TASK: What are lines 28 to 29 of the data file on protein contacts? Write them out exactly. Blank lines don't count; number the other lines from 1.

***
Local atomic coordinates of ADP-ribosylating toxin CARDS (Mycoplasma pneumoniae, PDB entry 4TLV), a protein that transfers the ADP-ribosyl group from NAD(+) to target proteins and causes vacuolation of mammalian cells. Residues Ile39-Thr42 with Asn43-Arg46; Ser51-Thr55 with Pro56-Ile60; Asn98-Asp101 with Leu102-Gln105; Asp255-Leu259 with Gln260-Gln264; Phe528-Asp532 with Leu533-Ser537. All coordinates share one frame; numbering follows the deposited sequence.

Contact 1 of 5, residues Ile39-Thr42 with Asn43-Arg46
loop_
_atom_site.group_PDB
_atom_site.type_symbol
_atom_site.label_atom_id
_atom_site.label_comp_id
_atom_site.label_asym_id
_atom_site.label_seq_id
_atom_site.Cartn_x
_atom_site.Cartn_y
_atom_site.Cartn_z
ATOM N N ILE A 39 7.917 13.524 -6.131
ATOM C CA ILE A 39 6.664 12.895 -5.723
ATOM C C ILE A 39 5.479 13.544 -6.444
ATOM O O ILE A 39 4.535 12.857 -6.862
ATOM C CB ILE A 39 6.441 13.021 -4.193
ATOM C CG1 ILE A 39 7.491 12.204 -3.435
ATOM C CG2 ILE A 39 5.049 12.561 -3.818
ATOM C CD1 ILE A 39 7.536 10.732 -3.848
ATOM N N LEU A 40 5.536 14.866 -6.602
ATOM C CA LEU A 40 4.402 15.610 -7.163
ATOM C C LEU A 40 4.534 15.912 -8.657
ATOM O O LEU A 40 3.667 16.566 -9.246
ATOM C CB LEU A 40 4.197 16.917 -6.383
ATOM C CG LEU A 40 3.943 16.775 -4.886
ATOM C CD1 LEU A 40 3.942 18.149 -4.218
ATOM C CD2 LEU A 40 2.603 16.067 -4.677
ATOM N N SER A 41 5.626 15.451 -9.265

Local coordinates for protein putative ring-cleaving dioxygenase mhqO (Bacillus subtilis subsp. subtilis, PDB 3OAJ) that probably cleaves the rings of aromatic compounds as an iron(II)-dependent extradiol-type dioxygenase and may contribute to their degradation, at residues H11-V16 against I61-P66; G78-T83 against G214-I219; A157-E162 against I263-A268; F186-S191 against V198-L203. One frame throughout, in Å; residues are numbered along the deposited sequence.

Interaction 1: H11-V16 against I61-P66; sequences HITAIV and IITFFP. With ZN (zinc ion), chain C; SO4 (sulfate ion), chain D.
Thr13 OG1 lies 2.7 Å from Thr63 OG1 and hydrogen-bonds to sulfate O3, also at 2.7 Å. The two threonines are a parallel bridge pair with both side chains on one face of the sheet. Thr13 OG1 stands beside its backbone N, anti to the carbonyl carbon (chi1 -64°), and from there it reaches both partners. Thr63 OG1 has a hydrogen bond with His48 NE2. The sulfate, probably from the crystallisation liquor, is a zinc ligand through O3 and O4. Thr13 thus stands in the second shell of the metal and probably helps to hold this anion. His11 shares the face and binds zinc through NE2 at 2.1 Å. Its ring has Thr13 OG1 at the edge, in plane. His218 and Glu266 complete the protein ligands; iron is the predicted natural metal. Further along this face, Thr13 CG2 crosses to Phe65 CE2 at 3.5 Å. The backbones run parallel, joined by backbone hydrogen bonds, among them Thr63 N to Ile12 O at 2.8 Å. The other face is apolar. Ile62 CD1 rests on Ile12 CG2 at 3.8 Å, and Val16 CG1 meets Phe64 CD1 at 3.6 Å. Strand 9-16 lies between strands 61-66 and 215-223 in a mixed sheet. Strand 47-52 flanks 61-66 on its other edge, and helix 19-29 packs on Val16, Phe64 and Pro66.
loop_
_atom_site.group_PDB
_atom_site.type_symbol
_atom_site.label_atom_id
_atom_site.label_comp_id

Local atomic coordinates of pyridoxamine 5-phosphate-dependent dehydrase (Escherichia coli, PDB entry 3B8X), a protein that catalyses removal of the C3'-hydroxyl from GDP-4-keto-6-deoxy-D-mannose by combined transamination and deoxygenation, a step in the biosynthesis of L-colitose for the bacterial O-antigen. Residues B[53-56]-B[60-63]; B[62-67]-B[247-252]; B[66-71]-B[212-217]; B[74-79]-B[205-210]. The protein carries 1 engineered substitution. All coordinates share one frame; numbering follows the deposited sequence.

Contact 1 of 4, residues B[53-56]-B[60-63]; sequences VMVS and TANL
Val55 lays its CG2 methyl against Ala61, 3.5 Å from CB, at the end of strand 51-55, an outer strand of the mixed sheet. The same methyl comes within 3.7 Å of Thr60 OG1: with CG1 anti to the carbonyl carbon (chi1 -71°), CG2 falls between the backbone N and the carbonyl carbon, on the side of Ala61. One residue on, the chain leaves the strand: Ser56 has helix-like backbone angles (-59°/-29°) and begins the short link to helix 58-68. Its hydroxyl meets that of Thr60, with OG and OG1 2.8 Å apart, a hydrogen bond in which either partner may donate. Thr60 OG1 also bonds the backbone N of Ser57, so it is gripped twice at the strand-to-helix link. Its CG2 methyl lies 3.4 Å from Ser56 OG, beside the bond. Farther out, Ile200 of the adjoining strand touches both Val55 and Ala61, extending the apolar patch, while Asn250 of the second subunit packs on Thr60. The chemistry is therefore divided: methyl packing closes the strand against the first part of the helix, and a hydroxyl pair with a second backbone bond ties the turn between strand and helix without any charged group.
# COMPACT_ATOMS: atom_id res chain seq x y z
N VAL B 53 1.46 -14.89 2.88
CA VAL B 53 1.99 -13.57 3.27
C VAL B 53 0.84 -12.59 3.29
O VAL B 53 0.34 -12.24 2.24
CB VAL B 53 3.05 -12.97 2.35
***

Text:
ATOM C CD2 LEU A 40 2.603 16.067 -4.677
ATOM N N SER A 41 5.626 15.451 -9.265